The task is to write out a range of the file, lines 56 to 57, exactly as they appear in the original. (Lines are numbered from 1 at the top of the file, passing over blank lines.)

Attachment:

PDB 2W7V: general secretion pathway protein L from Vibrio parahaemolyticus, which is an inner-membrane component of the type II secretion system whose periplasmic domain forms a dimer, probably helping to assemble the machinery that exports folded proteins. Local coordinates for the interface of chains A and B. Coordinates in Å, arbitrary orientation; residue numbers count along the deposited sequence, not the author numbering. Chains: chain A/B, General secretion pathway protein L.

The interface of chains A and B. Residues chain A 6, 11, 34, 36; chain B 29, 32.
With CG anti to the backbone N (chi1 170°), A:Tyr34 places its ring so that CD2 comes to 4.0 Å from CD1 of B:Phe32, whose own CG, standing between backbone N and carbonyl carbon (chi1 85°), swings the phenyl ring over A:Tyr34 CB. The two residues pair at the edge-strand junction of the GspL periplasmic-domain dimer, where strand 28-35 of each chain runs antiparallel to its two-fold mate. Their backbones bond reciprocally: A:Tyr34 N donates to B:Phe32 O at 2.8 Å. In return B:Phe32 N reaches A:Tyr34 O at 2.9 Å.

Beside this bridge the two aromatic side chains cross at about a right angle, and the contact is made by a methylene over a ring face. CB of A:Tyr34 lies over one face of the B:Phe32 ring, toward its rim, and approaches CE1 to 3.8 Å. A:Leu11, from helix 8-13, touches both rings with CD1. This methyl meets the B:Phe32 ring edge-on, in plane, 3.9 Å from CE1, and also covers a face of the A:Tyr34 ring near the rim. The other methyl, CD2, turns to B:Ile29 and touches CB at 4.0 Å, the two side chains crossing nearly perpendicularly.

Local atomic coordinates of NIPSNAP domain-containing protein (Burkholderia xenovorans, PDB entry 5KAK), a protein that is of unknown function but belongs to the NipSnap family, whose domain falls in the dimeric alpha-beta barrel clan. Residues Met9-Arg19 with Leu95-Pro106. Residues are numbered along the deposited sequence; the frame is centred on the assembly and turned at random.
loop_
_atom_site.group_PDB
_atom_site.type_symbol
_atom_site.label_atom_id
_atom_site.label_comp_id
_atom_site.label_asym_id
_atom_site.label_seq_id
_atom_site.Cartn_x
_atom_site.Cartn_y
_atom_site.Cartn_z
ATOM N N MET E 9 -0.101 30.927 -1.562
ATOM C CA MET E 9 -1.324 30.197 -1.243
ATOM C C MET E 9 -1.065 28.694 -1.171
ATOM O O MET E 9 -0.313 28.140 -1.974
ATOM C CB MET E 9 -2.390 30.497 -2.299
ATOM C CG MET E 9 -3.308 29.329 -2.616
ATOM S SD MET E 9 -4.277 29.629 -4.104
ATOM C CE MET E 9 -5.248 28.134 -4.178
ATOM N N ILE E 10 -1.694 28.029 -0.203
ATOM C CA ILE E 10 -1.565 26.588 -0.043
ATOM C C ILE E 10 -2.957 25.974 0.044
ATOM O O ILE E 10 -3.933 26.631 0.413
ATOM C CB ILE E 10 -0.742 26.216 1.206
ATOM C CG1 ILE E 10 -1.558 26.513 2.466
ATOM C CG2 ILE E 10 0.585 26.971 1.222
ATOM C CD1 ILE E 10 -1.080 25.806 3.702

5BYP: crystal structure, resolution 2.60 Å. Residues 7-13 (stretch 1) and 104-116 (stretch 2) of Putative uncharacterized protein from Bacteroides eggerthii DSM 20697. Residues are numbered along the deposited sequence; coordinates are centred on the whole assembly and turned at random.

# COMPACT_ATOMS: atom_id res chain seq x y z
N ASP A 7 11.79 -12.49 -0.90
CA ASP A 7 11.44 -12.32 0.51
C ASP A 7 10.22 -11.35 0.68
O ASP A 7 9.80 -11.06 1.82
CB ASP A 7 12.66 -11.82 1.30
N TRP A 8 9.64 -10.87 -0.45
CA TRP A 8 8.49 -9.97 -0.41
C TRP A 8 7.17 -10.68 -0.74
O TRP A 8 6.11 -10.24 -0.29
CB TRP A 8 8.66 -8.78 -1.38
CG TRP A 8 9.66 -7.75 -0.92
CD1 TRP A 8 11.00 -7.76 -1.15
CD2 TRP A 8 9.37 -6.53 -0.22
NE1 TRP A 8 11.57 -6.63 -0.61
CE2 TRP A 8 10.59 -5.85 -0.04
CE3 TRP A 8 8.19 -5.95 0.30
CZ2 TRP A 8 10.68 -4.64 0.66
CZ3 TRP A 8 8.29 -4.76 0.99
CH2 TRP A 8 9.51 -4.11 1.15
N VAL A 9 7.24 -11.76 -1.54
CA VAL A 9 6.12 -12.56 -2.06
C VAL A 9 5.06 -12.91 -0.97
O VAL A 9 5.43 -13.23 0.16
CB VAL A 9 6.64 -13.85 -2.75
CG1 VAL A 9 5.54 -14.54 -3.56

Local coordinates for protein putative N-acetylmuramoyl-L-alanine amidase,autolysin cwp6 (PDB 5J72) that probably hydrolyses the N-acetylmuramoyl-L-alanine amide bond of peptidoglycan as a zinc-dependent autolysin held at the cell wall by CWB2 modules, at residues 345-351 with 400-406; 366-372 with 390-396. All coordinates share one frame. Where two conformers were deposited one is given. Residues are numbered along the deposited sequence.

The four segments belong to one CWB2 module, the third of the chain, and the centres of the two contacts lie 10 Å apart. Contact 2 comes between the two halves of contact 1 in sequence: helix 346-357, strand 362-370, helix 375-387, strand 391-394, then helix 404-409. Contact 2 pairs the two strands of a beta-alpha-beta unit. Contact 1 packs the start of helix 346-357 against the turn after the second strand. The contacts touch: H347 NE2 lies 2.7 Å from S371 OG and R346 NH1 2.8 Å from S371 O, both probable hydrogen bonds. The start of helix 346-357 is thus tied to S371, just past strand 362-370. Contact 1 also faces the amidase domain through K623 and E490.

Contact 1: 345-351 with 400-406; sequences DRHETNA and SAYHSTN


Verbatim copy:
O VAL A 9 5.43 -13.23 0.16
CB VAL A 9 6.64 -13.85 -2.75